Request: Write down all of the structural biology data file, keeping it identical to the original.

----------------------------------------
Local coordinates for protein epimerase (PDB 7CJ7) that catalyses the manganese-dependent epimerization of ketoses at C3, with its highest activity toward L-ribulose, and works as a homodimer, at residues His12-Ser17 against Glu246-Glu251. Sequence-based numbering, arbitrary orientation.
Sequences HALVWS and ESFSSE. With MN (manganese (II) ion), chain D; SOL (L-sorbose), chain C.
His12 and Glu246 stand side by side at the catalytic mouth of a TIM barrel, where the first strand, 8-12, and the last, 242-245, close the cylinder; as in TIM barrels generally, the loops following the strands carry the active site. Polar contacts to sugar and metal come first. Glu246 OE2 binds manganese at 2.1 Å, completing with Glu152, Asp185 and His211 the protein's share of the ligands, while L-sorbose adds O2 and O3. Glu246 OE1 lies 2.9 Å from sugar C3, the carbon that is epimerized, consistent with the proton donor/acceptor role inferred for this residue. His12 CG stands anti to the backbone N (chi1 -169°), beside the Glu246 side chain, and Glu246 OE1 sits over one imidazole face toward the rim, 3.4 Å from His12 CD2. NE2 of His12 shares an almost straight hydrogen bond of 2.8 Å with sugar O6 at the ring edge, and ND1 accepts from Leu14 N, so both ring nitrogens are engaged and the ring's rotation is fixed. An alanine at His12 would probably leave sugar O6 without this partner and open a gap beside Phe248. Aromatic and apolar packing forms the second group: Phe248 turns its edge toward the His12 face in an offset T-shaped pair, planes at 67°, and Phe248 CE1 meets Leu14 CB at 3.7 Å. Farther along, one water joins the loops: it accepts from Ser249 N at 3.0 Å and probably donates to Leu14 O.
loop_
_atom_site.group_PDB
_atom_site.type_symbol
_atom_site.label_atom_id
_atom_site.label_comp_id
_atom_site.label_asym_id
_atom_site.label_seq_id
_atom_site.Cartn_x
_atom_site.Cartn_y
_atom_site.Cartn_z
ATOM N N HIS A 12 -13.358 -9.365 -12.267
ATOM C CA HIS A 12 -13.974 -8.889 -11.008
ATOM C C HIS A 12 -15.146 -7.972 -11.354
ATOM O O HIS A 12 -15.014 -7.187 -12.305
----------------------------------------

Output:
Local coordinates for protein epimerase (PDB 7CJ7) that catalyses the manganese-dependent epimerization of ketoses at C3, with its highest activity toward L-ribulose, and works as a homodimer, at residues His12-Ser17 against Glu246-Glu251. Sequence-based numbering, arbitrary orientation.
Sequences HALVWS and ESFSSE. With MN (manganese (II) ion), chain D; SOL (L-sorbose), chain C.
His12 and Glu246 stand side by side at the catalytic mouth of a TIM barrel, where the first strand, 8-12, and the last, 242-245, close the cylinder; as in TIM barrels generally, the loops following the strands carry the active site. Polar contacts to sugar and metal come first. Glu246 OE2 binds manganese at 2.1 Å, completing with Glu152, Asp185 and His211 the protein's share of the ligands, while L-sorbose adds O2 and O3. Glu246 OE1 lies 2.9 Å from sugar C3, the carbon that is epimerized, consistent with the proton donor/acceptor role inferred for this residue. His12 CG stands anti to the backbone N (chi1 -169°), beside the Glu246 side chain, and Glu246 OE1 sits over one imidazole face toward the rim, 3.4 Å from His12 CD2. NE2 of His12 shares an almost straight hydrogen bond of 2.8 Å with sugar O6 at the ring edge, and ND1 accepts from Leu14 N, so both ring nitrogens are engaged and the ring's rotation is fixed. An alanine at His12 would probably leave sugar O6 without this partner and open a gap beside Phe248. Aromatic and apolar packing forms the second group: Phe248 turns its edge toward the His12 face in an offset T-shaped pair, planes at 67°, and Phe248 CE1 meets Leu14 CB at 3.7 Å. Farther along, one water joins the loops: it accepts from Ser249 N at 3.0 Å and probably donates to Leu14 O.
loop_
_atom_site.group_PDB
_atom_site.type_symbol
_atom_site.label_atom_id
_atom_site.label_comp_id
_atom_site.label_asym_id
_atom_site.label_seq_id
_atom_site.Cartn_x
_atom_site.Cartn_y
_atom_site.Cartn_z
ATOM N N HIS A 12 -13.358 -9.365 -12.267
ATOM C CA HIS A 12 -13.974 -8.889 -11.008
ATOM C C HIS A 12 -15.146 -7.972 -11.354
ATOM O O HIS A 12 -15.014 -7.187 -12.305